Home Care Magazine
ATLANTA — Providers’ hopes of eliminating or delaying competitive bidding before Jan. 1 might have been dashed by the election, the evaporation of time and CMS’ full-steam-ahead attitude, but they can’t afford to give up now, industry lobbyists said last week.
“The train is on the track heading toward a tunnel that is not finished — and you’ve got another train — Round 2 — right behind it, ” said John Gallagher, vice president, government relations, for Waterloo, Iowa-based VGM Group. “This is a major tragedy waiting to happen.”
Providers need to buttonhole their legislators — both new and returning — in the next weeks to spell out the impact of the project if they want to avoid calamity, he said. “We’ve got about four weeks to get to [members of Congress], to educate the new folks. We need to be particularly focused on jobs, jobs, jobs and also the impact [competitive bidding] is going to have on beneficiaries.”
The HME sector had hoped a hearing tentatively scheduled by Rep. Pete Stark, D-Calif., chair of the House Ways and Means Subcommittee on Health, would spark congressional action at least to delay implementation. It also hoped that H.R. 3790 might be attached to the Medicare doc fix bill, which must be passed by Nov. 30 in order for physicians to sidestep a significant reimbursement cut.
“Regarding a hearing, it’s unclear right now,” said Cara Bachenheimer, senior vice president of government relations for Invacare, Elyria, Ohio. “Nobody on the Hill really knows the schedule when Congress returns [this] week, except that it will be very short. It’s not looking good, though.”
The industry also must be watchful about what happens with elimination of the first-month purchase option for power wheelchairs and a possible reduction to 13 months for the 36-month oxygen rental cap, both of which could become pay-fors for the doc fix. Ironically, the doc fix is also the best vehicle this year to carry a delay of the purchase option elimination, said Pride Mobility Products’ Seth Johnson, vice president of government affairs.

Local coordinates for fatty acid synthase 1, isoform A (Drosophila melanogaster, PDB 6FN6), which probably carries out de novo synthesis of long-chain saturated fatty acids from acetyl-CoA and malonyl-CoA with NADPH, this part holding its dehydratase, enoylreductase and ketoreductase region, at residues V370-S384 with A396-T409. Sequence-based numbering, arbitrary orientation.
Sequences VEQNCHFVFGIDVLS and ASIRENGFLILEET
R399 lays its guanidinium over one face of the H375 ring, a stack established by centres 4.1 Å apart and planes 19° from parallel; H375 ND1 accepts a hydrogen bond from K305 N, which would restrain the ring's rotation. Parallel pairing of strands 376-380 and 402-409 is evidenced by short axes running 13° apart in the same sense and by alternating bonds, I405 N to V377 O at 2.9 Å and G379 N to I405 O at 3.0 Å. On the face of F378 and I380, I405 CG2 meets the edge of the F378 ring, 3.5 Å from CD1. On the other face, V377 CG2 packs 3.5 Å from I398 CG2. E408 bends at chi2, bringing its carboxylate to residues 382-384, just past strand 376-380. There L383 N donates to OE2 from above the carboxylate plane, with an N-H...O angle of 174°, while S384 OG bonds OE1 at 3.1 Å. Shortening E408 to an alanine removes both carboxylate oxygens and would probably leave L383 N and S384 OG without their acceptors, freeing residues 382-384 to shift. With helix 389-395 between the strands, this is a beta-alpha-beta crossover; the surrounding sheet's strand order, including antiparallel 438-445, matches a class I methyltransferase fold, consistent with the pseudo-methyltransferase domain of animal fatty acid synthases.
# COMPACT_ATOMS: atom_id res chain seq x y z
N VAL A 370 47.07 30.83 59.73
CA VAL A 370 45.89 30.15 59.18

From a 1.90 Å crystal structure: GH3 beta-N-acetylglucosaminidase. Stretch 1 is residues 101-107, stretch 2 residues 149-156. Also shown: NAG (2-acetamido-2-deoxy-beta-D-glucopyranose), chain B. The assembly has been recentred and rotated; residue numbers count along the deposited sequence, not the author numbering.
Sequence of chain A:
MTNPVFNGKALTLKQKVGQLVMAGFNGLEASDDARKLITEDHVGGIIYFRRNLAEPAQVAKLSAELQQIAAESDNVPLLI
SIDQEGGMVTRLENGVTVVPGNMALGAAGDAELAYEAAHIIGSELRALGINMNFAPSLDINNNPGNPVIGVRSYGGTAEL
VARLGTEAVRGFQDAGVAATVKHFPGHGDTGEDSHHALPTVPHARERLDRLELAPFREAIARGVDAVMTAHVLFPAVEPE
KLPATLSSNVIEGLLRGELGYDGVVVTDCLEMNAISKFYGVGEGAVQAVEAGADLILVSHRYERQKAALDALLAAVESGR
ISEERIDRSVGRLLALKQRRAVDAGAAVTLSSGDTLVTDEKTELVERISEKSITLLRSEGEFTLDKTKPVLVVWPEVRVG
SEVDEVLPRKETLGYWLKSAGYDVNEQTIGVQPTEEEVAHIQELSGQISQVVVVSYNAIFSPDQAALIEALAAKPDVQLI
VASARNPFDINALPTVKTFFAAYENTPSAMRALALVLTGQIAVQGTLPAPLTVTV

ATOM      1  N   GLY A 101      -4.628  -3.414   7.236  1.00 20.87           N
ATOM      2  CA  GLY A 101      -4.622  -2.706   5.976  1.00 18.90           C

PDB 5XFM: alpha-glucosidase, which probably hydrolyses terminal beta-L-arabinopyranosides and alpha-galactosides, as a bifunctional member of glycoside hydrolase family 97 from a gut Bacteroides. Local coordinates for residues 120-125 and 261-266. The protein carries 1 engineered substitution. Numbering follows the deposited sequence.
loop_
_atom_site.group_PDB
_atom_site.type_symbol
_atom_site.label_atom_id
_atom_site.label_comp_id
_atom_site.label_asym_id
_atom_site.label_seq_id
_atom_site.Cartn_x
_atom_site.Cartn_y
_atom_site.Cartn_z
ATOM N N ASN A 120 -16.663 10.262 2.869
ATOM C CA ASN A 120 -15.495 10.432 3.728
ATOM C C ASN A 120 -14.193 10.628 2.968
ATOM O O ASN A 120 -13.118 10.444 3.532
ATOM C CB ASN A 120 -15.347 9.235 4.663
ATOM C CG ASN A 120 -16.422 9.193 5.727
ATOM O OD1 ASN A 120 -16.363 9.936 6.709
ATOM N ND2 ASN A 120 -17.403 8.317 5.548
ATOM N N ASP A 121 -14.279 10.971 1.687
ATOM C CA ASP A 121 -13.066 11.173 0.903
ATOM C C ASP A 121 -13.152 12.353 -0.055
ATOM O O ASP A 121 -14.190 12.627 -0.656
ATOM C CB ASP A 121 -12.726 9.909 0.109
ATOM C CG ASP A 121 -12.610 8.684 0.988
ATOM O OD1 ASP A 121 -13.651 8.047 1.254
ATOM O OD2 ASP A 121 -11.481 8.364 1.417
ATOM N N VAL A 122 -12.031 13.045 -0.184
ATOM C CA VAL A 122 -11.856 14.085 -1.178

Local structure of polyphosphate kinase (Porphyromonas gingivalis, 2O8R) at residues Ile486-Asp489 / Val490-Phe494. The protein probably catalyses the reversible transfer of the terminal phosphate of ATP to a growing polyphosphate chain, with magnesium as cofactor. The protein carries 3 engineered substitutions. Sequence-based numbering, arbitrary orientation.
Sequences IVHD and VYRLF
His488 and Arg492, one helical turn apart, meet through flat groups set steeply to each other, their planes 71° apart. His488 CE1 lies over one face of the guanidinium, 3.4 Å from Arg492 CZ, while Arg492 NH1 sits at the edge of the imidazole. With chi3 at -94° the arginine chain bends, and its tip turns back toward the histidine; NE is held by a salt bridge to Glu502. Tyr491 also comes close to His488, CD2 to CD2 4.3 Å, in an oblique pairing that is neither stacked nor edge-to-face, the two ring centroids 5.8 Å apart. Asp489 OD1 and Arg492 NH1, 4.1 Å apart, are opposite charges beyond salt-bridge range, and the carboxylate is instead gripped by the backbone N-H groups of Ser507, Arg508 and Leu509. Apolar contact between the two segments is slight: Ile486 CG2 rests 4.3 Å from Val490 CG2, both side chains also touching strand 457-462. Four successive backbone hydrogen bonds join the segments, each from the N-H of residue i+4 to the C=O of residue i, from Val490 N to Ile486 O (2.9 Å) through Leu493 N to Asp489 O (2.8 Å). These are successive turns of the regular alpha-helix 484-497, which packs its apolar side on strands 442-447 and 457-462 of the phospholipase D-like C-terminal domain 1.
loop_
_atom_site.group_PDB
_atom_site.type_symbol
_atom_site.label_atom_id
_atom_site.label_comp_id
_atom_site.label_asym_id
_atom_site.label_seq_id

As for H.R. 3790, Bachenheimer said, “Congress has a very short must-do list” before the end of the session. “The doc fix is one of the must-do items — but it will be a tall order to attach H.R. 3790. We’d need to make sure it’s budget neutral, which means tacking on a bunch of payment cuts that are simply not feasible for the industry.”
The industry would have to come up with $20 billion in cuts over 10 years — the amount the Congressional Budget Office estimates the bid program would save — to pay for its elimination.
Now, said Johnson, “our best opportunity to halt the program prior to implementation remains regulatory relief, but CMS seems more committed than ever to advance its fundamentally flawed bidding program.”
That means H.R. 3790 is likely to expire once the new Congress is seated, meaning the industry would need to seek another champion to carry a new bill. With the Nov. 2 elections, 60 of the 257 cosponsors for the bidding repeal bill were lost.
“We have our work cut out for us,” Gallagher said.
Even as providers continue to fight the looming bid program, they must also get ready for its implementation, Gallagher said, and begin to educate beneficiaries about what competitive bidding will mean to them.
VGM has announced a new advocacy group called People for Quality Care (www.peopleforqualitycare.org/) that will “educate those with disabilities, their families and Medicare beneficiaries about health policy changes that affect their freedom of choice,” the group said in a legislative update last week.
“We need to prepare beneficiaries to be engaged come Jan. 1,” Gallagher said. “Most will not do anything until it hits the fan. When they’ve got three providers instead of one and two are out of state and delivering by [mail] … We’ve got to get them screaming mad. That’s when things will happen.”
Tell AAHomecare about Bid Problems: AAHomecare wants to hear from both providers and patients about “any problems or anomalies (for example, unknown companies that win bids) associated with the announcement of Round One contracts and the scheduled Jan. 1, 2011 start of the bidding program.” Click here for an online reporting form. The association will share examples of shortcomings and errors with lawmakers, researchers and the media “to strengthen the argument that the bid system is fatally flawed.”